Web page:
In reading the results of the recent Hall of Fame balloting, I was reminded of the Groucho Marx quote, “I don’t care to belong to a club that accepts people like me as members.”
It’s actually a twist on that quote that I was thinking about. It’s obvious that, through the years, a certain percentage of those voting for the Hall have created a similar quote that reads, “We are accepting people for a club for which nobody is truly acceptable.”
It’s obvious that nobody–and I mean nobody–who has ever drawn breath is worthy of being elected unanimously on the first ballot. There are those whose sworn duty, sort of like the Knights Templar with the Holy Grail, is to keep interlopers at bay. No soul shall enter the shrine in a state of total grace. All must be tinged with the blood of imperfection. That is, the imperfection of not being totally accepted. In order to pass through those sanctified gates, one must be humbled while being honored.
What else are we to assume when, year after year since the very concept of the Hall was made a reality, players of clear qualification and, in some cases, monumental stature, are denied access by one and all?
What else can we assume but a conspiracy to humiliate? Otherwise, how, exactly, does one pose a defense of not voting for Wade Boggs for the Hall of Fame?
- He didn’t hit .300 three times?
- He didn’t hit enough home runs?
- His career-high in RBI was only 89?
- He was helped too much by Fenway Park?
- He came up too late?
Look, I don’t know. You tell me.
Looking back, how else can we explain the fact that not a single one of these all-time greats–all who became eligible after the ballot had been cleared of the early glut of candidates–got every single possible vote without playing the conspiracy card? If it’s not a grand, ethereal conspiracy, then rationales such as these must surely have been used on these “inner circle” Hall of Famers:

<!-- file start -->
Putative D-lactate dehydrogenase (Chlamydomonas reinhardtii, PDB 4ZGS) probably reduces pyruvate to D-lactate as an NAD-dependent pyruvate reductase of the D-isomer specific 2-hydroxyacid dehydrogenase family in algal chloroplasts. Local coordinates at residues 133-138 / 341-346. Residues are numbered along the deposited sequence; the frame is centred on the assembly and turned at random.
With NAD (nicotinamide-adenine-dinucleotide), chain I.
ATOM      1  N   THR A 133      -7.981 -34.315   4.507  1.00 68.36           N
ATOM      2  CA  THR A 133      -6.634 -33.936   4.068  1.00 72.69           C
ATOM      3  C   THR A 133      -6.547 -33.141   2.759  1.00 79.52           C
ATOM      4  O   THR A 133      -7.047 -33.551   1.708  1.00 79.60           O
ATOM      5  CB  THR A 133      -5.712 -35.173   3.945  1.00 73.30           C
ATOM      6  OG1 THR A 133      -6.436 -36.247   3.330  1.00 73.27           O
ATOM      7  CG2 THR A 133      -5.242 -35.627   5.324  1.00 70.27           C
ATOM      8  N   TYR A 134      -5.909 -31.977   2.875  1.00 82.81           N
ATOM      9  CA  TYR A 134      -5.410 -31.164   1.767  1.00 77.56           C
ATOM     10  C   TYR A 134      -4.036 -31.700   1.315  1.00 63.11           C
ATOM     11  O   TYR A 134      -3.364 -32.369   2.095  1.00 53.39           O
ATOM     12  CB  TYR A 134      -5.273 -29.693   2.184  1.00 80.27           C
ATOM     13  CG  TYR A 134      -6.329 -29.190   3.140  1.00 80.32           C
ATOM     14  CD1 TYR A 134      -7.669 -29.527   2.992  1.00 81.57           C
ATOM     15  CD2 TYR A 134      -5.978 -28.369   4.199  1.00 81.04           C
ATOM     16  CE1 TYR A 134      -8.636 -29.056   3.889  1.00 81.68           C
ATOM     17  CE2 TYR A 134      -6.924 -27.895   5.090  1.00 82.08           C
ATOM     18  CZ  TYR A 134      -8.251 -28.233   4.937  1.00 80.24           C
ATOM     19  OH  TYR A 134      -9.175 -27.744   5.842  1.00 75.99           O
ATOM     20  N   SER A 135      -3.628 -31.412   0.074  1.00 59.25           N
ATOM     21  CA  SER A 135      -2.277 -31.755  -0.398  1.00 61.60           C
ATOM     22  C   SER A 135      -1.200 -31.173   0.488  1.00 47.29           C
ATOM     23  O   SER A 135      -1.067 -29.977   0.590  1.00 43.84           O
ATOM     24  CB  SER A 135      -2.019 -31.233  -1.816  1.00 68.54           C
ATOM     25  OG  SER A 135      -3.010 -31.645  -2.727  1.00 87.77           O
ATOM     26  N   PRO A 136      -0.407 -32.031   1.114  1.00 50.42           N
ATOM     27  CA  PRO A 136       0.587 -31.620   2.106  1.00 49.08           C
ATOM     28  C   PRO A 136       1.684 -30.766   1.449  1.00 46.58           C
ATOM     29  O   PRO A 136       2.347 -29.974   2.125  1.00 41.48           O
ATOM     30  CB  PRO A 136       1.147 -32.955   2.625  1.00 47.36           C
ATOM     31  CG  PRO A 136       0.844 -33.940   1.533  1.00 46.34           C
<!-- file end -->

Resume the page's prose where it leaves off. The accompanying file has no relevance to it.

- Mike Schmidt: Started and finished poorly.
- Steve Carlton: Moved around too much.
- Reggie Jackson : Alleged “Mr. October” couldn’t answer bell for ’72 World Series.
- Tom Seaver: Never pitched a perfect game.
- Joe Morgan: Peculiar batting stance and extremely small glove visually off-putting.
- Johnny Bench: Allowed injuries to get in the way of progress.
- Carl Yastrzemski: Just the one Triple Crown.
- Brooks Robinson: If he was so good in the field, why wasn’t he a shortstop?
- Willie Mays: Basket catch too unorthodox, fundamentally unsound.
- Hank Aaron Not as good as Willie Mays.
- Frank Robinson: Not as good as Hank Aaron.
- Bob Gibson: Pitched in great pitchers’ era and didn’t even whiff a man per inning.
- Eddie Mathews: If he was so good, why’d the Braves have to leave Milwaukee?
- Ernie Banks Barely squeaked over 500 home runs.
- Mickey Mantle: Injured too much.
- Whitey Ford: Didn’t pitch nearly enough.
- Warren Spahn: 13-29 two-season finale besmirched career.
- Sandy Koufax: Quitter!!!
- Yogi Berra: Didn’t steal enough bases.
- Roy Campanella: Stole even less than Berra.
- Stan Musial: Didn’t make it to 500 homers.
- Ted Williams: Where are the 3,000 hits, Mr. “Greatest Hitter Who Ever Lived?”
- Bob Feller: Too cocky.
Jackie Robinson: Troublemaker in the army.
- Joe DiMaggio: It’s like this: you can either have sex with Marilyn Monroe or be a unanimous Hall of Famer. You don’t get to do both in one lifetime.
- Mel Ott: Just one World Championship in over 20 seasons.
- Jimmie Foxx: Should have and could have had more of everything.
- Lefty Grove: Wasted too much time in minor leagues.
A part of me wants to say that the men who didn’t vote for Mr. Boggs in 2005 or for the men listed above when it was their first turn don’t deserve to vote, but I will say they don’t have a clear understanding of this thing we have come to call “baseball.” Unless that is, I couldn’t be further from the truth. What if they know it better than us all? What if they possess knowledge of mystical secrets to which the rest of us are not privy? What if one of those secrets is that, someday, the world will be blessed with a player pure of essence who shall eclipse every known record? What if these men–these voters, these gatekeepers to that holiest of places–what if they know that when this great baseball messiah comes, then, and only then, will they all be so permitted to vote for him on his first Cooperstown ballot?
Does this not sound plausible? Indeed, what other explanation can there be?